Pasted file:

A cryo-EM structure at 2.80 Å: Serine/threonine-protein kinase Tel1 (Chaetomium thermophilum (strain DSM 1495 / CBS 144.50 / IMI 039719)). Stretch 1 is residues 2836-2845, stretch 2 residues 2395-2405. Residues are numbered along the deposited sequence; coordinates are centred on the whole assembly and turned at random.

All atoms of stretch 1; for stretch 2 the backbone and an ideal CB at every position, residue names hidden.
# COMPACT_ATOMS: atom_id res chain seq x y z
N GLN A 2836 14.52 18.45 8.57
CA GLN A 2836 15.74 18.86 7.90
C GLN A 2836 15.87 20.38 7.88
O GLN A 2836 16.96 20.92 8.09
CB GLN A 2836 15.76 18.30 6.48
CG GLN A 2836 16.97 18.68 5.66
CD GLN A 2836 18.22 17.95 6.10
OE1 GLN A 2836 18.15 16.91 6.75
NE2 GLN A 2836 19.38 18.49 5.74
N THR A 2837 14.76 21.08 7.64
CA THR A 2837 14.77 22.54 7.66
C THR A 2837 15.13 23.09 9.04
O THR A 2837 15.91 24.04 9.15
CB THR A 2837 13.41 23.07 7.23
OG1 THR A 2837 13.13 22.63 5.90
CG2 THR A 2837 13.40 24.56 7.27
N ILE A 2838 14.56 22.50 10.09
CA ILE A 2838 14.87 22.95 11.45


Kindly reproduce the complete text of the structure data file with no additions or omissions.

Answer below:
A cryo-EM structure at 2.80 Å: Serine/threonine-protein kinase Tel1 (Chaetomium thermophilum (strain DSM 1495 / CBS 144.50 / IMI 039719)). Stretch 1 is residues 2836-2845, stretch 2 residues 2395-2405. Residues are numbered along the deposited sequence; coordinates are centred on the whole assembly and turned at random.

All atoms of stretch 1; for stretch 2 the backbone and an ideal CB at every position, residue names hidden.
# COMPACT_ATOMS: atom_id res chain seq x y z
N GLN A 2836 14.52 18.45 8.57
CA GLN A 2836 15.74 18.86 7.90
C GLN A 2836 15.87 20.38 7.88
O GLN A 2836 16.96 20.92 8.09
CB GLN A 2836 15.76 18.30 6.48
CG GLN A 2836 16.97 18.68 5.66
CD GLN A 2836 18.22 17.95 6.10
OE1 GLN A 2836 18.15 16.91 6.75
NE2 GLN A 2836 19.38 18.49 5.74
N THR A 2837 14.76 21.08 7.64
CA THR A 2837 14.77 22.54 7.66
C THR A 2837 15.13 23.09 9.04
O THR A 2837 15.91 24.04 9.15
CB THR A 2837 13.41 23.07 7.23
OG1 THR A 2837 13.13 22.63 5.90
CG2 THR A 2837 13.40 24.56 7.27
N ILE A 2838 14.56 22.50 10.09
CA ILE A 2838 14.87 22.95 11.45